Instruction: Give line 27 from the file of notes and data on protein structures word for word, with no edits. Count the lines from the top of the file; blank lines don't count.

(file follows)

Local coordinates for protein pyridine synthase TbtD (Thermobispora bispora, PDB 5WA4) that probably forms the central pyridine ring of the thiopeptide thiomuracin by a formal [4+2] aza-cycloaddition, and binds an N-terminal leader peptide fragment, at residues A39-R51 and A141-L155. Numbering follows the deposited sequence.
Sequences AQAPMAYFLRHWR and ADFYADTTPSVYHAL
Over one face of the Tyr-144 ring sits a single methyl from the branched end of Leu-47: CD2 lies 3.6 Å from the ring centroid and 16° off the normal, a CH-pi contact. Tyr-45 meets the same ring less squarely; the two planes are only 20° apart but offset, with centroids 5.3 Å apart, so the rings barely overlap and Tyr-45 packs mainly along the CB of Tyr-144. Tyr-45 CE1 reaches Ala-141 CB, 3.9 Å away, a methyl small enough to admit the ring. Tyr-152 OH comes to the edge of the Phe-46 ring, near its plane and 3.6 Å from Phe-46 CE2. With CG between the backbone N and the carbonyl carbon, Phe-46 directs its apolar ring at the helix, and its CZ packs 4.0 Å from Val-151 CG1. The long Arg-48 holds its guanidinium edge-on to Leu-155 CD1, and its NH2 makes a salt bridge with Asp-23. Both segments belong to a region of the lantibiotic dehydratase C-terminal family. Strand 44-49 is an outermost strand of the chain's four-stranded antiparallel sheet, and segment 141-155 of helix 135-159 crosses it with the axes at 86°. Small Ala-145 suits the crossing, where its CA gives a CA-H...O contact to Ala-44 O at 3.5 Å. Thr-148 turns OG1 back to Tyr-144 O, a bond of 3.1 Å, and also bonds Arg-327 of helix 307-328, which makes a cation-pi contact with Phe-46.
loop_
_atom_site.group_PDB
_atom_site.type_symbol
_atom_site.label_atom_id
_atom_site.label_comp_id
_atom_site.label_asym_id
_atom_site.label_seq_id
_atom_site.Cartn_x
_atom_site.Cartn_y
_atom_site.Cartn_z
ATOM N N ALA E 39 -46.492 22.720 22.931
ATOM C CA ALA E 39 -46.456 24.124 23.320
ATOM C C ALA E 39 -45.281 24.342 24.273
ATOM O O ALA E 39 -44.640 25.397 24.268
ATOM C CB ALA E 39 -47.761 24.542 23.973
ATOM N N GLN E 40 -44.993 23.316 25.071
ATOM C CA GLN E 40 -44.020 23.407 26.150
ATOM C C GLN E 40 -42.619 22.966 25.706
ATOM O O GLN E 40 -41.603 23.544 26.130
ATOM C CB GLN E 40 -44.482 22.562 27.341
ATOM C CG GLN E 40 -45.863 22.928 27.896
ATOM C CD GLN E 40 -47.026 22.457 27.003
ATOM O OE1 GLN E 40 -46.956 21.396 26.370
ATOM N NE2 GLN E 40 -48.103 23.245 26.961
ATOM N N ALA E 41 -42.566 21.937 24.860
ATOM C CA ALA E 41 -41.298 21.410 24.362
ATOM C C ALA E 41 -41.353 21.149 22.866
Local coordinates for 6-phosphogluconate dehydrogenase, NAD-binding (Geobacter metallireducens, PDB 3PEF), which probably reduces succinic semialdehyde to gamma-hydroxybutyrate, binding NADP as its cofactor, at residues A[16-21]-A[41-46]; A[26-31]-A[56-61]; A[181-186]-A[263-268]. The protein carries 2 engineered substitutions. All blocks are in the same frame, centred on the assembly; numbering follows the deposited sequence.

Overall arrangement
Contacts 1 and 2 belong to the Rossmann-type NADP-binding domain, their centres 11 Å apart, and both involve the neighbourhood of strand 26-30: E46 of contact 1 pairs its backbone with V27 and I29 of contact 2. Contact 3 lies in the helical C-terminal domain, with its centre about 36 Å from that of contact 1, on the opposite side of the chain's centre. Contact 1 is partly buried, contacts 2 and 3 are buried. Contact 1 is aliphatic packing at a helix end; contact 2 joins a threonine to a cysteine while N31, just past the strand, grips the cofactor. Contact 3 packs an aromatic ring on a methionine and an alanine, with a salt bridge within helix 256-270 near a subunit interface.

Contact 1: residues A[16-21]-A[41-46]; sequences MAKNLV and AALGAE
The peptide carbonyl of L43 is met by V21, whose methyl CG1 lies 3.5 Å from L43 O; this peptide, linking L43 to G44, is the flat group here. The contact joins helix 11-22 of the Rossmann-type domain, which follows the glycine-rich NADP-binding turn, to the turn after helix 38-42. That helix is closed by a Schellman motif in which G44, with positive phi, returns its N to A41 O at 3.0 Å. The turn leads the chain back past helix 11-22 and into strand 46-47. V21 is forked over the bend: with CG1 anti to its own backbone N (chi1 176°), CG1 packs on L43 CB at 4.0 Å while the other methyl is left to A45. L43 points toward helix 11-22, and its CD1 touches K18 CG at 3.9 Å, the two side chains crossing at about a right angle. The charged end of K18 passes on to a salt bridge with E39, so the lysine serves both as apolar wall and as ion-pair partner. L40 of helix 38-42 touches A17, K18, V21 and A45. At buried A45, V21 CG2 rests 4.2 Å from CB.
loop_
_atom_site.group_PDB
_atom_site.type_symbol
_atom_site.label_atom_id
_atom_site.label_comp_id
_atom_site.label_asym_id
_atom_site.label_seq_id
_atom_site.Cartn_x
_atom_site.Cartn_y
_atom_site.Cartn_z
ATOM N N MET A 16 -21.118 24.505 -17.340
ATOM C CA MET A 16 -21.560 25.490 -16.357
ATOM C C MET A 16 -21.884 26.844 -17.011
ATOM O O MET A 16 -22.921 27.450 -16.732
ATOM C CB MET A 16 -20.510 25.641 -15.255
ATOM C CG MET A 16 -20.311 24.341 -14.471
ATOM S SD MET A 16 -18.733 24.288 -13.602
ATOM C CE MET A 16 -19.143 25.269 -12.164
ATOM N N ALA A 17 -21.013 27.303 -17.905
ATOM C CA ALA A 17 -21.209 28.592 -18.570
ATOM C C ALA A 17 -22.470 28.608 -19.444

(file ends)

ATOM N NE2 GLN E 40 -48.103 23.245 26.961